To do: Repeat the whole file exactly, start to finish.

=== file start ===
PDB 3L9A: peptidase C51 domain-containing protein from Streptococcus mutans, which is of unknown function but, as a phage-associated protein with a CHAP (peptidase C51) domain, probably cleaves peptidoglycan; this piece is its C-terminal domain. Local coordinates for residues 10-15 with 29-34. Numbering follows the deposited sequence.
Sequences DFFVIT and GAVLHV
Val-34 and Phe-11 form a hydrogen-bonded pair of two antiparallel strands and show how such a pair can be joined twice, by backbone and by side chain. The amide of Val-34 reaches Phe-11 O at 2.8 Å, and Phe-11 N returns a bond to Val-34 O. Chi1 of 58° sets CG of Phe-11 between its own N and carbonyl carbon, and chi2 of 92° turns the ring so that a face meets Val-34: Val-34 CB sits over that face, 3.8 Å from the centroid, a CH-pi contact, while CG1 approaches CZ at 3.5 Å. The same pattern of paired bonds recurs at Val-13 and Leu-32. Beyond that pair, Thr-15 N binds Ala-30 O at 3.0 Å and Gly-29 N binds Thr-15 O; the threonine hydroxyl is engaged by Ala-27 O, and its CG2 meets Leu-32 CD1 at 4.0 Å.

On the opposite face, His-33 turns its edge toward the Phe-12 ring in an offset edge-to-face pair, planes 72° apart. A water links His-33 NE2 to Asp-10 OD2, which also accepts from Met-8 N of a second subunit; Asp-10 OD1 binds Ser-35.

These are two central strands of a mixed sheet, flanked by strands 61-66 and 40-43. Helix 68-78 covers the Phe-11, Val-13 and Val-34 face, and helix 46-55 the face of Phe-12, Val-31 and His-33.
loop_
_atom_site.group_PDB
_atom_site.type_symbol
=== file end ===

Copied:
PDB 3L9A: peptidase C51 domain-containing protein from Streptococcus mutans, which is of unknown function but, as a phage-associated protein with a CHAP (peptidase C51) domain, probably cleaves peptidoglycan; this piece is its C-terminal domain. Local coordinates for residues 10-15 with 29-34. Numbering follows the deposited sequence.
Sequences DFFVIT and GAVLHV
Val-34 and Phe-11 form a hydrogen-bonded pair of two antiparallel strands and show how such a pair can be joined twice, by backbone and by side chain. The amide of Val-34 reaches Phe-11 O at 2.8 Å, and Phe-11 N returns a bond to Val-34 O. Chi1 of 58° sets CG of Phe-11 between its own N and carbonyl carbon, and chi2 of 92° turns the ring so that a face meets Val-34: Val-34 CB sits over that face, 3.8 Å from the centroid, a CH-pi contact, while CG1 approaches CZ at 3.5 Å. The same pattern of paired bonds recurs at Val-13 and Leu-32. Beyond that pair, Thr-15 N binds Ala-30 O at 3.0 Å and Gly-29 N binds Thr-15 O; the threonine hydroxyl is engaged by Ala-27 O, and its CG2 meets Leu-32 CD1 at 4.0 Å.

On the opposite face, His-33 turns its edge toward the Phe-12 ring in an offset edge-to-face pair, planes 72° apart. A water links His-33 NE2 to Asp-10 OD2, which also accepts from Met-8 N of a second subunit; Asp-10 OD1 binds Ser-35.

These are two central strands of a mixed sheet, flanked by strands 61-66 and 40-43. Helix 68-78 covers the Phe-11, Val-13 and Val-34 face, and helix 46-55 the face of Phe-12, Val-31 and His-33.
loop_
_atom_site.group_PDB
_atom_site.type_symbol